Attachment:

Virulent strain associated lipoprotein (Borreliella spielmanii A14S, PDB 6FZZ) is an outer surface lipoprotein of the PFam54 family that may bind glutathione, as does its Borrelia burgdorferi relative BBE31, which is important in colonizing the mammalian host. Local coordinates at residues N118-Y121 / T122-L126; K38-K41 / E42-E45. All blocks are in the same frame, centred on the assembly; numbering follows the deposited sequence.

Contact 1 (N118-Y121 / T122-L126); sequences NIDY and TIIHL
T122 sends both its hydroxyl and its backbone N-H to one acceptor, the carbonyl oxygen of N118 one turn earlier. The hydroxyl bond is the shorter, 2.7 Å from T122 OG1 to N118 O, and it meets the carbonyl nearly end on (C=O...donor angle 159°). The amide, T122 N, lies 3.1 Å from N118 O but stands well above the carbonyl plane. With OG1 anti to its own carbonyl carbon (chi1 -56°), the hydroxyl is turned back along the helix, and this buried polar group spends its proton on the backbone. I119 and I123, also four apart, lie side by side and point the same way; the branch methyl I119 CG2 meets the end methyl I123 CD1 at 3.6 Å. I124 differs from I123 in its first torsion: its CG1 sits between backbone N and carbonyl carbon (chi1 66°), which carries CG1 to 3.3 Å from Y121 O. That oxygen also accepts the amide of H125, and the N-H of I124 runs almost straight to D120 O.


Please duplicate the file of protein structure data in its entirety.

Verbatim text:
Virulent strain associated lipoprotein (Borreliella spielmanii A14S, PDB 6FZZ) is an outer surface lipoprotein of the PFam54 family that may bind glutathione, as does its Borrelia burgdorferi relative BBE31, which is important in colonizing the mammalian host. Local coordinates at residues N118-Y121 / T122-L126; K38-K41 / E42-E45. All blocks are in the same frame, centred on the assembly; numbering follows the deposited sequence.

Contact 1 (N118-Y121 / T122-L126); sequences NIDY and TIIHL
T122 sends both its hydroxyl and its backbone N-H to one acceptor, the carbonyl oxygen of N118 one turn earlier. The hydroxyl bond is the shorter, 2.7 Å from T122 OG1 to N118 O, and it meets the carbonyl nearly end on (C=O...donor angle 159°). The amide, T122 N, lies 3.1 Å from N118 O but stands well above the carbonyl plane. With OG1 anti to its own carbonyl carbon (chi1 -56°), the hydroxyl is turned back along the helix, and this buried polar group spends its proton on the backbone. I119 and I123, also four apart, lie side by side and point the same way; the branch methyl I119 CG2 meets the end methyl I123 CD1 at 3.6 Å. I124 differs from I123 in its first torsion: its CG1 sits between backbone N and carbonyl carbon (chi1 66°), which carries CG1 to 3.3 Å from Y121 O. That oxygen also accepts the amide of H125, and the N-H of I124 runs almost straight to D120 O.